All things considered, Lynden Wilson was as pleased as possible after his first-round loss to Shakopee’s Tyler Jones at 126 pounds in the Class 3A wrestling state tournament on Friday.
Just qualifying as an invididual for the meet was pretty satisfying.
Wilson, a senior from Hastings, had spent the three previous seasons battling various stages of Hodgkin’s lymphoma, as well as neuropathy in his hands that developed as a result of chemotherapy.
The afflictions sidetracked Wilson’s wrestling life, keeping him from chasing his passion. He wasn’t completely devoid of wrestling, having persevered during those times and competing when he could. He did it for the love of the sport, thought he was never the wrestler he thought he could be.
“It’s just super fun,” Wilson said. “You depend on yourself. I love to wrestle.”
If Wilson has one regret, it’s that the treatments for cancer kept him from advancing at the same rate as his peers.
“All these other kids that I used to wrestle when I was younger have gained like 20, 30 pounds by this time,” he said. “I stayed the same weight, or even got lower, after chemo. It took away my muscle a lot.”
As his cancer fades, going on three years since he was declared cancer-free, Wilson has learned to appreciate every chance he gets to step on the mat.
“Wrestling felt like home,” said Wilson, who lost in wrestlebacks later in the day, ending his season. “I felt way better this year and I got to be captain. Which was a major improvement. To be honest, I just love it.”
Intense month pays off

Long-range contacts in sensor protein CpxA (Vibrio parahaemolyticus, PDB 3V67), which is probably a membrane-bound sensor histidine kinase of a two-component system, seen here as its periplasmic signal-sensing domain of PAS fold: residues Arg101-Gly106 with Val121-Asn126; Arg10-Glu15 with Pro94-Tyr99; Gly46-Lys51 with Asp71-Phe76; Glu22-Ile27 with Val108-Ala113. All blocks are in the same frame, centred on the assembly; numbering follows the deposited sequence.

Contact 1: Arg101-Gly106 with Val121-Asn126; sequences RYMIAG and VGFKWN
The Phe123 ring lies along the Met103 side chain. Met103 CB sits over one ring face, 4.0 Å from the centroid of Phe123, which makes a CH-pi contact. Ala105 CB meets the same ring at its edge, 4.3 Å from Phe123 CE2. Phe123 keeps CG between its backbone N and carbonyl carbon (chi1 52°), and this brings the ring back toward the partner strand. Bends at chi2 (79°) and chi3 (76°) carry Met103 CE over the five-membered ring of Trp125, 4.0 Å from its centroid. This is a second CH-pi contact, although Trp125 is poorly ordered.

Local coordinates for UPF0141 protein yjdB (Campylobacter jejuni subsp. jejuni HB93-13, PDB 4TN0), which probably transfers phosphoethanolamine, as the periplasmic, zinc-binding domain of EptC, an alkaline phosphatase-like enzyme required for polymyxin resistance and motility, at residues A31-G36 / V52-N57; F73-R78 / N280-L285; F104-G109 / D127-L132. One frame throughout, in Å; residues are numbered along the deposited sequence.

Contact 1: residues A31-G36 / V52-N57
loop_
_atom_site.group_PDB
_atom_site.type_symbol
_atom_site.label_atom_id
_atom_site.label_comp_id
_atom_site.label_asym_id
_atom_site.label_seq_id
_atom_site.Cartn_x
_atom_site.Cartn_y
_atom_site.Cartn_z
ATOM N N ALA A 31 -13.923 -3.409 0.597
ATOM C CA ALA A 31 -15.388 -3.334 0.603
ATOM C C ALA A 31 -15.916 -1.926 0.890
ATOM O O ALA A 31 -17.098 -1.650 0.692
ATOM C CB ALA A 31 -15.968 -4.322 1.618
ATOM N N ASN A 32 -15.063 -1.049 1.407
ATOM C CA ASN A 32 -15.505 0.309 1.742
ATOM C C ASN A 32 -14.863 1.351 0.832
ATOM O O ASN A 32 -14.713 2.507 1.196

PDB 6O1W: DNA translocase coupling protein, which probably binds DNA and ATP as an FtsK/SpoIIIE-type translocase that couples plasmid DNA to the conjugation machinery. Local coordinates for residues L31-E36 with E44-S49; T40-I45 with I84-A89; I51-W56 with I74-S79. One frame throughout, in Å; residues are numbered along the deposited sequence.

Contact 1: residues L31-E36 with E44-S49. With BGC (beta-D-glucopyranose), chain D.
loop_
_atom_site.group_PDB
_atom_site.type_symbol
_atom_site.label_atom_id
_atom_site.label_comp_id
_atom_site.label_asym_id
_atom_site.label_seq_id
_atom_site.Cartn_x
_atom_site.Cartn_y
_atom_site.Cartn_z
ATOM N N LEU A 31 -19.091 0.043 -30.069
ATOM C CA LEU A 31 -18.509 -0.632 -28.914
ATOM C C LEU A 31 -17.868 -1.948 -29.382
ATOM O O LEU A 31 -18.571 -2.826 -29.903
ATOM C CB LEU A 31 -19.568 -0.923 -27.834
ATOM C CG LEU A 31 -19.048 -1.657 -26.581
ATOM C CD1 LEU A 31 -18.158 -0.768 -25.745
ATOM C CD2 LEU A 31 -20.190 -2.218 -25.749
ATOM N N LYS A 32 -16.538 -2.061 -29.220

No one would ever call former University of Minnesota wrestling coach J Robinson’s wrestling camps easy. They do, however, pay off.
Rosemount senior Ezayah Oropeza was a runner-up at 220 pounds last season. Two first-period pins at 220 Friday improved his record to 40-0, setting him up for a shot at the state championship that eluded him a year ago.
“It was the J Robinson 28-Day Intensive Camp,” he said. “I feel a lot better. That has a lot to do with it.”
Oropezah admitted that the camp had goals other than fun in mind.
“It’s a fun camp when you get past the first two weeks and you’re physically into it, but those first two weeks are rough,” Oropezah said with a slow head shake. “But it changed me, only for the better.”
Apple Valley senior Sebas Swiggum pinned both of his opponents at 138 pounds, setting up a rematch with Stillwater’s Trey Kruse in Saturday’s semifinals. Kruse beat Swiggum during the regular season, which Swiggum said could work in his favor.
“This wouldn’t be the first time I’ve lost to someone during the season and beat him later,” Swiggum said. “He knows me, but now I know him, too.”
More disappointment Emily Shilson’s third shot at state history ended in the same way as her first two: with a first-round loss.
The senior 106-pounder, who wrestled for Mounds View this season, lost to Zachary Silvis of Park of Cottage Grove in the first round. It was the third consecutive year that Shilson failed to become the first girl to win a championship-round match at the state meet. She did not qualify for the wrestlebacks, meaning her high school career is over.
“I’m disappointed,” Shilson said. “It’s definitely going to hurt, but my ultimate ambition is against girls, not guys.”
Shilson won the Women’s World Cadet championship at 43 kilograms last summer.
In the hunt for a second consecutive state title: Derrick Cardinal, Forest Lake, 120; Reid Ballantyne, Stillwater, 126; Cael Carlson, Willmar, 145; Zach Glazier, Albert Lea, 182; Cade King, Owatonna, 182.
Cael Carlson, Willmar, 40-0 (145); Gabe Nagel, Little Falls, 44-0 (160); Riley Habisch, Buffalo, 37-0 (170); Zach Glazier, Albert Lea, 45-0 (182); Calvin Sund, Prior Lake, 37-0 (195); Ezayah Oropezah, Rosemount, 40-0 (220); Bryce Benhart, Lakeville North, 32-0 (heavyweight).